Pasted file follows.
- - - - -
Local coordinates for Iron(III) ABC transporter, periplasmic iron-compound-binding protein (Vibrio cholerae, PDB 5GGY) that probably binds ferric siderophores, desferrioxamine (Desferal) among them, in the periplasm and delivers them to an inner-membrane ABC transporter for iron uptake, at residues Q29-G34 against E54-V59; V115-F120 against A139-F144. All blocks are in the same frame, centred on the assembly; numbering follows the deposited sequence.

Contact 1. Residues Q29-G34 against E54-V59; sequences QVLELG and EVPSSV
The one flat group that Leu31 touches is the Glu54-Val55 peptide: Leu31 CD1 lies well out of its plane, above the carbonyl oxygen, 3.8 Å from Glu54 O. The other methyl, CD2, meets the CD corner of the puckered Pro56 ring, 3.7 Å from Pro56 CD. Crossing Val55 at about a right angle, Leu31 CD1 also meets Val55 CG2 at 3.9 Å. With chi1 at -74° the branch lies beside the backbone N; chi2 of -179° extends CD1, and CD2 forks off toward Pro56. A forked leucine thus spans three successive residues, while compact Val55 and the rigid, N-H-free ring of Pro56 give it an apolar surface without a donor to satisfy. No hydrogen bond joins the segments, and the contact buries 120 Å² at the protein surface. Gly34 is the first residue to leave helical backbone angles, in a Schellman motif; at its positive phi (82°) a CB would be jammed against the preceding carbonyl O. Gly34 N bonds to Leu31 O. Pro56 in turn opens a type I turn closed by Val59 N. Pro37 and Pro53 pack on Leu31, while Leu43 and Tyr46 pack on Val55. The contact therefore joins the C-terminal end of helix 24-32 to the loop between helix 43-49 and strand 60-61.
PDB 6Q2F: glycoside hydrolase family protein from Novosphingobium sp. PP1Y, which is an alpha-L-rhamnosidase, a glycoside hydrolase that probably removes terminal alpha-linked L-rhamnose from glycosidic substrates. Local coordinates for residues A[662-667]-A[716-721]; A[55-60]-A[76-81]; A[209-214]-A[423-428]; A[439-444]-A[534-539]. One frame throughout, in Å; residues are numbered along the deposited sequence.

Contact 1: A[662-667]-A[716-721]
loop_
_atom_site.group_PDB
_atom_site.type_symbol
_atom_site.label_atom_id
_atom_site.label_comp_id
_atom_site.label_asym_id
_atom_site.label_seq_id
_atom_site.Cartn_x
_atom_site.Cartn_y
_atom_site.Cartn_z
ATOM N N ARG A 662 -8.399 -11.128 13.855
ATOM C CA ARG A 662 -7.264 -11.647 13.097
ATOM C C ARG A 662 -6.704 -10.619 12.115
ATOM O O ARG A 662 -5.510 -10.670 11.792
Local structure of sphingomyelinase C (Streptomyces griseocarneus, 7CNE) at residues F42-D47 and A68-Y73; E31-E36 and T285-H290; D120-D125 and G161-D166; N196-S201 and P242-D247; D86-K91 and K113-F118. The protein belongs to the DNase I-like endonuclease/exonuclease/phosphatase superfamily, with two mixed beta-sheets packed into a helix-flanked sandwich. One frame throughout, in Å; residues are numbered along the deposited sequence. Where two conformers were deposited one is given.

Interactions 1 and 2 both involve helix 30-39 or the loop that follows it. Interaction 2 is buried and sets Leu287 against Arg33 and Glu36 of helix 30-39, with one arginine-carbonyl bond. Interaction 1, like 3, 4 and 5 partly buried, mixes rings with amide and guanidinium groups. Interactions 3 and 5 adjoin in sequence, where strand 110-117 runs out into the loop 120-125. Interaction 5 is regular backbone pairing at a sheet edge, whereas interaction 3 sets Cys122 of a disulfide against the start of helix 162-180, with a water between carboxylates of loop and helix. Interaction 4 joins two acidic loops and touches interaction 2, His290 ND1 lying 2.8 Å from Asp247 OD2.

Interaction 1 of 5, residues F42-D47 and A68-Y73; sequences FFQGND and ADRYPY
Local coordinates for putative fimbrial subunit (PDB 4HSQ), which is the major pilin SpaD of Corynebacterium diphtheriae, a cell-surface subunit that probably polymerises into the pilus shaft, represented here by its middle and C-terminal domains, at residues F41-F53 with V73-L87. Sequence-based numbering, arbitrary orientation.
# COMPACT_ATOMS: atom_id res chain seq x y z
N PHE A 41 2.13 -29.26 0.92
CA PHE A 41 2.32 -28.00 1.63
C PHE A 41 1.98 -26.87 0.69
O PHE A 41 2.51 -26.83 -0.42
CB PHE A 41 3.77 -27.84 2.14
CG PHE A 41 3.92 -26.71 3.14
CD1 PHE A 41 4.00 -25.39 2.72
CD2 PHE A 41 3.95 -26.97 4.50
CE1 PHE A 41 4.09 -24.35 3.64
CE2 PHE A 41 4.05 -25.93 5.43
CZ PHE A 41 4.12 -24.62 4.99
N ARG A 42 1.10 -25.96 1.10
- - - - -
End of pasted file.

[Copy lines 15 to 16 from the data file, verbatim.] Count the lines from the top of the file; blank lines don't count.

_atom_site.Cartn_z
ATOM N N ARG A 662 -8.399 -11.128 13.855